Tmux has a command mode that is kind of similar to Vim's. Basically if you do prefix-: you'll be at a little prompt where you can try out tmux commands. There are lots of tmux commands! We're going to start learning more of them and creating keybinds, command mode lets you try out a command to see what it does.

#Create new panes

Tmux starts with only one pane occupying the whole of the window. We can do better! The command to do do a split so that we have two panes is:

split-window

This will split it in half horizontally, so the result is two windows, one on the top and one on the bottom. By default this is bound to ", which I haven't found to be a terribly useful binding. If you want to rebind it you can do

bind u split-window

(I use u, but you don't have to!). We can also split a pane in the other direction, so that we get a split into two panes next to each other. We get this behavior from the -h flag, like this:

split-window -h

this is bound by default to %. I use o for it.

###Path weirdness

Tmux, by default, doesn't handle working directory in the way that I think it should. If you start a tmux session in ~/mydir, and then move from there to ~/mydir/mybetterdir, the working directory for new splits will still be ~/mydir. We can solve this by using this instead:

split-window -c "#{pane_current_path}"

Hooray! Credit for that one goes to Steve McCarthy. If we throw a -h option in there as well we'll get the same behavior we did before.

#Destroy panes

DESTROY! We can of course do this. If you bind a key to:

kill-pane

that will close the currently focused pane (the one your cursor is in). If you kill the last active pane, tmux will die (sad).

#Move between panes

OK, so once we have splits that we're working with (maybe Vim on the left and a REPL on the right) we need to move around. We enabled mouse support above, so really we could just click around, but we're badass hackers, right? right?

OK well anyway, we can move relatively between panes using the select-pane command. I bind hjkl to this, for Vim-ness. The arrow keys are bound by default.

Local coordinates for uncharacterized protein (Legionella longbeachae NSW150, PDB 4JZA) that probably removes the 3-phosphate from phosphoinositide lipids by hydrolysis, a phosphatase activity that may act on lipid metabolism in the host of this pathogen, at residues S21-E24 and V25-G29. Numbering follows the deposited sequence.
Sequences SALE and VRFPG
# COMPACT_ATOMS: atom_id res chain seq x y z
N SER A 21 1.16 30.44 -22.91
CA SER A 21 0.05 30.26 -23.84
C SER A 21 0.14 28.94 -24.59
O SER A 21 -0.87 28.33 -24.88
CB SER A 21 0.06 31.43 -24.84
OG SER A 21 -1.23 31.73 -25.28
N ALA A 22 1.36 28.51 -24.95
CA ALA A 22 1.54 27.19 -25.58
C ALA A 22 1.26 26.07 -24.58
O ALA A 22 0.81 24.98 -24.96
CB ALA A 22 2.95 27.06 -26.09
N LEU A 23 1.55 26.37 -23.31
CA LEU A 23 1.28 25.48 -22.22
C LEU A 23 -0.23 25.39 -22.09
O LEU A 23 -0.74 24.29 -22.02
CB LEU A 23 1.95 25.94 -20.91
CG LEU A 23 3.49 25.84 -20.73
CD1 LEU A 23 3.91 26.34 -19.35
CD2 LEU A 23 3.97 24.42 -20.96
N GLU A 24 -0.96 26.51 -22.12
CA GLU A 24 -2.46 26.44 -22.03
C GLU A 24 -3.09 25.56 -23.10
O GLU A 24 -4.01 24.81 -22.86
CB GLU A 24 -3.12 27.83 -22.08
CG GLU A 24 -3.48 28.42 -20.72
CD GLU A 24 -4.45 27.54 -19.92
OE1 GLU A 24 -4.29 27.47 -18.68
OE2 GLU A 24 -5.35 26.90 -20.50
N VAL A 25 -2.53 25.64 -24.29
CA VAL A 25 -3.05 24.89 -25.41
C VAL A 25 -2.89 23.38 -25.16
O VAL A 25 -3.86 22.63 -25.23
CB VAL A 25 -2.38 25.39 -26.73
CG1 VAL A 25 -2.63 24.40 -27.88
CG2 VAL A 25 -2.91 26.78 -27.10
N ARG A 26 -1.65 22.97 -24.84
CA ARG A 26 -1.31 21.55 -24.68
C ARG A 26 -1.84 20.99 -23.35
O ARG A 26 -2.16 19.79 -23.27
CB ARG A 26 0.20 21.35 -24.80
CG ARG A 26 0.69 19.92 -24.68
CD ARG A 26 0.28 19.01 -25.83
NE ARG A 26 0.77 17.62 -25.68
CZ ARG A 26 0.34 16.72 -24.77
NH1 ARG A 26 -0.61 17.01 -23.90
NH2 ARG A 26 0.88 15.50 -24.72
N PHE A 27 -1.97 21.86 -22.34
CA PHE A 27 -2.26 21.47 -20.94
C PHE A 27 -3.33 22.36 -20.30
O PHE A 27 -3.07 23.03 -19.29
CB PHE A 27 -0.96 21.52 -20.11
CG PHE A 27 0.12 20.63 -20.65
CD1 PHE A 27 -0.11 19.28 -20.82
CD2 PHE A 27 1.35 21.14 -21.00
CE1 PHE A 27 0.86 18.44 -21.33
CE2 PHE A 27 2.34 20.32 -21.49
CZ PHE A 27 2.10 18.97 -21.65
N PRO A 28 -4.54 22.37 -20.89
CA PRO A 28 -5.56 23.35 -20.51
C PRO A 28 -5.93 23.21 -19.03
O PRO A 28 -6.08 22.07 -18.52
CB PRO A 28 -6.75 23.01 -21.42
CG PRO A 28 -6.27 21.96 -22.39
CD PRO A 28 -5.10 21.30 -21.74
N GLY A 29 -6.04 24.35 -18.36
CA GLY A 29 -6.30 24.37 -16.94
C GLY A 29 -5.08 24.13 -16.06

bind h select-pane -L
bind j select-pane -D
bind k select-pane -U
bind l select-pane -R

Nice! If you're a vim user that will be nice and comfy.

#Resize panes

It's possible to change the size of the splits using keybinds, but I just use the mouse. You should be able to just click on the border and drag to resize.

#Make new window

Tmux has some terminology attached: everything we've done so far has taken place in one window. We've made splits, and killed splits, but so far we've only been working in one window. A window occupies the whole terminal in which tmux is living, and a particular tmux session can have one or more windows living in it. We can make a new window with:

new-window

Cool! This is a new fullscreen window, which can hold more splits! But how do we switch around? We can do:

next-window

and

previous-window

to cycle through them. I bind these to ] and [ respectively. I guess we can think about windows as being sort of like tabs? Maybe? idk. Anyway, they are useful.

There is a command to kill a window (kill-window, imagine that) but I usually just close a window by killing all the panes that live inside of it - if you kill the last pane in a window it will kill the window.